I visited the memorial to the Wright brothers at
Their famous first flight of a motorized airplane occurred in December 1903 – the same year that the Ford Motor Company was incorporated, but a decade before Henry Ford launched the mass production assembly line.
The Wright brothers did not focus on processes or removing waste from processes. They probably didn’t know much of anything about increasing throughput or capacity. They made and sold bicycles, so they may have known something about creating value for the customer, though perhaps not in lean terms.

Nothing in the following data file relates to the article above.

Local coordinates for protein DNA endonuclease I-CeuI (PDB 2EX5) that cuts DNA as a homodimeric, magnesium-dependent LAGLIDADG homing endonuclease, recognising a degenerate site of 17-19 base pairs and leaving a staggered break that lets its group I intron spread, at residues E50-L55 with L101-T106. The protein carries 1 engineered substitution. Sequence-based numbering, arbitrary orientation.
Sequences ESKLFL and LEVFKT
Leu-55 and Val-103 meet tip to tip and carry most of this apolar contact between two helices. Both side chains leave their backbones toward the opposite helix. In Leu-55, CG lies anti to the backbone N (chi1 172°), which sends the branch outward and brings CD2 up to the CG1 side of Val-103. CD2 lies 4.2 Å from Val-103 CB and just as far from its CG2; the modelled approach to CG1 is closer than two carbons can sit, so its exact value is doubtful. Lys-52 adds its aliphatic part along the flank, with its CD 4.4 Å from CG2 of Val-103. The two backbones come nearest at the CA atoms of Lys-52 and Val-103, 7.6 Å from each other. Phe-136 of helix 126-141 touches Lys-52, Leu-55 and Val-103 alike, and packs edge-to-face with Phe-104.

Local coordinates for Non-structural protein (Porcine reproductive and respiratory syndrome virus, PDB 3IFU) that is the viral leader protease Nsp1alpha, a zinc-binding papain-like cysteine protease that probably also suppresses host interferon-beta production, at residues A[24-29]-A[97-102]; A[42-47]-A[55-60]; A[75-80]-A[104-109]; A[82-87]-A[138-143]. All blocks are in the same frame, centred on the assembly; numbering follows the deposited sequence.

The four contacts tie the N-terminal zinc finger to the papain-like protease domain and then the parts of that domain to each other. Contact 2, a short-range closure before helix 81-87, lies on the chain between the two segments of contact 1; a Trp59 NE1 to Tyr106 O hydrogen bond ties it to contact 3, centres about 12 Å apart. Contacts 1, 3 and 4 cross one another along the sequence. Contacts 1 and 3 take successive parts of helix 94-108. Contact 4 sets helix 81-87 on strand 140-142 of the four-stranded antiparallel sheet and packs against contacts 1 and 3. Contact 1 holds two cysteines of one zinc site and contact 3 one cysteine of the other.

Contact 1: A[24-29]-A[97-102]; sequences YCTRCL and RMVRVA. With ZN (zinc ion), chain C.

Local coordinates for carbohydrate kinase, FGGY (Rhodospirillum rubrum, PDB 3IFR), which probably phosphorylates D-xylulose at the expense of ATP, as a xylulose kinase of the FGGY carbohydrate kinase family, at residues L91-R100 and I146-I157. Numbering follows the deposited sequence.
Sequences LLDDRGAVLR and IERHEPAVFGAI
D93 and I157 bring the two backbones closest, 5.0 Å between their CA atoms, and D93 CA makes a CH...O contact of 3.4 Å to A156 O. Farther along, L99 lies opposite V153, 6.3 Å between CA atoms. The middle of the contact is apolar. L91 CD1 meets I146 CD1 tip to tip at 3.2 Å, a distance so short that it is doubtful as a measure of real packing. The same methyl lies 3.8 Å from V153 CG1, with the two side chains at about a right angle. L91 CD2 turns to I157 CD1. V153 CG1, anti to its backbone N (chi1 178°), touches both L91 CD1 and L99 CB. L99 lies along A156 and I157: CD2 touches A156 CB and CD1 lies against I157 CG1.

But I believe they did understand, at least to some degree, root cause analysis and continuous improvement.
For example, gliders had been in existence for some time before the Wright brothers added a motor. And designers of gliders understood that the upper portion of a wing needs to be curved to create lift.
The Wright brothers refined the concept. They experimented to determine exactly how the wing should be curved to produce the maximum amount of lift.
Also, when the brothers found that their glider wasn’t responding to its controls as well as it should in some initial flights about six feet off the ground, they analyzed the situation and determined that by flying higher they achieved better control.
The Wright brothers were scientists, inventor and entrepreneurs. They also embodied the spirit of lean.